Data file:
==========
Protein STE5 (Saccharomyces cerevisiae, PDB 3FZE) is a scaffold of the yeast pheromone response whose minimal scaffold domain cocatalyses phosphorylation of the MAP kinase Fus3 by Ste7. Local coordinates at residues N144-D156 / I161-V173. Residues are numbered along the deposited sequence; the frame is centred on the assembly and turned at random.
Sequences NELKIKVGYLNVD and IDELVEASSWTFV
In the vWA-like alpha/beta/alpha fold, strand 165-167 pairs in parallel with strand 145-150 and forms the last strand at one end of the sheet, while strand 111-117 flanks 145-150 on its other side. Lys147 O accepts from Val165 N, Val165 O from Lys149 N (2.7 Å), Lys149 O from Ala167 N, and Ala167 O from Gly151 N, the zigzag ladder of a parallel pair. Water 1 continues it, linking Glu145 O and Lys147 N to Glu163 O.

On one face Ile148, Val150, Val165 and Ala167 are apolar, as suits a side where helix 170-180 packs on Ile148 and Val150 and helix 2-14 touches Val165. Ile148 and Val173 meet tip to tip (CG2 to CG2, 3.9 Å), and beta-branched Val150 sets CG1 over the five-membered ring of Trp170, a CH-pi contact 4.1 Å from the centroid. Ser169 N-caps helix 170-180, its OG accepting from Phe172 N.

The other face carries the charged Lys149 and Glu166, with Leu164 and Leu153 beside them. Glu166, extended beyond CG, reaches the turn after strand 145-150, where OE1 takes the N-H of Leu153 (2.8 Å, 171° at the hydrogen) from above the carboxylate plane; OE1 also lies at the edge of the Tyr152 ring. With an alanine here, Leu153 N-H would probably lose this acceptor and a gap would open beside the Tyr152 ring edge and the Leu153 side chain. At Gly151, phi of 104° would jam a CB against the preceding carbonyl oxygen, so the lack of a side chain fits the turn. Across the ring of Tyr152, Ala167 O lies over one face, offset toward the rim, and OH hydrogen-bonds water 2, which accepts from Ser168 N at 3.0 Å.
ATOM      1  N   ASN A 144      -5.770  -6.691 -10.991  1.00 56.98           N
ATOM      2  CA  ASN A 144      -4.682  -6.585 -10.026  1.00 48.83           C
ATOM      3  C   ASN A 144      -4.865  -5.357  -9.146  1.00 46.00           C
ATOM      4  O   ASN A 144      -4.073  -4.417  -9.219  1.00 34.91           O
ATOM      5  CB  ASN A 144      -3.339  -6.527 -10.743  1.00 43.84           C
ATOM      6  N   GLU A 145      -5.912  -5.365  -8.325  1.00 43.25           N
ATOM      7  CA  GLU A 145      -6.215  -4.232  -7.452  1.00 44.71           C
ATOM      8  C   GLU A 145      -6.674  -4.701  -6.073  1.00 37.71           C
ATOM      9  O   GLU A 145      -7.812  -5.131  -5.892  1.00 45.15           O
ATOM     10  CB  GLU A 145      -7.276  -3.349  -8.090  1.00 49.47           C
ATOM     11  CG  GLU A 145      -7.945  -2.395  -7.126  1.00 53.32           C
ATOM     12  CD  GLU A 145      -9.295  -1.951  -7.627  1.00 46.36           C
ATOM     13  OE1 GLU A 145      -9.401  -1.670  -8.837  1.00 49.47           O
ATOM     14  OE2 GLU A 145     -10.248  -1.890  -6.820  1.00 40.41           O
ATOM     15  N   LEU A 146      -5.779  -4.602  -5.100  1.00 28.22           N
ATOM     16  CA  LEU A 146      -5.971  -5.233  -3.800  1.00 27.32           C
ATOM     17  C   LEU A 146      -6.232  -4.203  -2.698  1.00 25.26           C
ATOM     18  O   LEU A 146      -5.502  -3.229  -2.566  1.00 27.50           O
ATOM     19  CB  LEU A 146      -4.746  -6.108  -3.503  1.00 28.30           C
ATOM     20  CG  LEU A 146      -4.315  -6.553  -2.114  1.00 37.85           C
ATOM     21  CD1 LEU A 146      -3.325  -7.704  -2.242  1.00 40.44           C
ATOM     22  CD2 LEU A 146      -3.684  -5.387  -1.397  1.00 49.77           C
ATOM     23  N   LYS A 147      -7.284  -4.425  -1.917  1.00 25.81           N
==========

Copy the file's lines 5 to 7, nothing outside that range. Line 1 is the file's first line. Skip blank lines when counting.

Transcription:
The other face carries the charged Lys149 and Glu166, with Leu164 and Leu153 beside them. Glu166, extended beyond CG, reaches the turn after strand 145-150, where OE1 takes the N-H of Leu153 (2.8 Å, 171° at the hydrogen) from above the carboxylate plane; OE1 also lies at the edge of the Tyr152 ring. With an alanine here, Leu153 N-H would probably lose this acceptor and a gap would open beside the Tyr152 ring edge and the Leu153 side chain. At Gly151, phi of 104° would jam a CB against the preceding carbonyl oxygen, so the lack of a side chain fits the turn. Across the ring of Tyr152, Ala167 O lies over one face, offset toward the rim, and OH hydrogen-bonds water 2, which accepts from Ser168 N at 3.0 Å.
ATOM      1  N   ASN A 144      -5.770  -6.691 -10.991  1.00 56.98           N
ATOM      2  CA  ASN A 144      -4.682  -6.585 -10.026  1.00 48.83           C